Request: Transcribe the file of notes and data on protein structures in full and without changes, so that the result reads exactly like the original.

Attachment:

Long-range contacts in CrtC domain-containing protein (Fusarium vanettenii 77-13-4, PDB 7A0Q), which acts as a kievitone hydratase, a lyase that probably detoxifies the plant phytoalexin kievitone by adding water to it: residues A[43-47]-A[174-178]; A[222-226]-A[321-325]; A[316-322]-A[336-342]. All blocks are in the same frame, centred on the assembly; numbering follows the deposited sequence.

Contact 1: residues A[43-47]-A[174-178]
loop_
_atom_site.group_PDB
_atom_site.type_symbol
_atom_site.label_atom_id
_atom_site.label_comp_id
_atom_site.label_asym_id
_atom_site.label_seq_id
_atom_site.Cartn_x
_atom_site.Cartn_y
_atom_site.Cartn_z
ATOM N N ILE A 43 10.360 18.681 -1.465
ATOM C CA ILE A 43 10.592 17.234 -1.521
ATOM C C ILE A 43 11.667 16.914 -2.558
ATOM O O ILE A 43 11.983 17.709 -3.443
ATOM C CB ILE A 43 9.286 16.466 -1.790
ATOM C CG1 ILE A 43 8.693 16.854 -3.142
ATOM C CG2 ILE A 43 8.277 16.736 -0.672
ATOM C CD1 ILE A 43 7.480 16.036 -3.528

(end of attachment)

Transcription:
Long-range contacts in CrtC domain-containing protein (Fusarium vanettenii 77-13-4, PDB 7A0Q), which acts as a kievitone hydratase, a lyase that probably detoxifies the plant phytoalexin kievitone by adding water to it: residues A[43-47]-A[174-178]; A[222-226]-A[321-325]; A[316-322]-A[336-342]. All blocks are in the same frame, centred on the assembly; numbering follows the deposited sequence.

Contact 1: residues A[43-47]-A[174-178]
loop_
_atom_site.group_PDB
_atom_site.type_symbol
_atom_site.label_atom_id
_atom_site.label_comp_id
_atom_site.label_asym_id
_atom_site.label_seq_id
_atom_site.Cartn_x
_atom_site.Cartn_y
_atom_site.Cartn_z
ATOM N N ILE A 43 10.360 18.681 -1.465
ATOM C CA ILE A 43 10.592 17.234 -1.521
ATOM C C ILE A 43 11.667 16.914 -2.558
ATOM O O ILE A 43 11.983 17.709 -3.443
ATOM C CB ILE A 43 9.286 16.466 -1.790
ATOM C CG1 ILE A 43 8.693 16.854 -3.142
ATOM C CG2 ILE A 43 8.277 16.736 -0.672
ATOM C CD1 ILE A 43 7.480 16.036 -3.528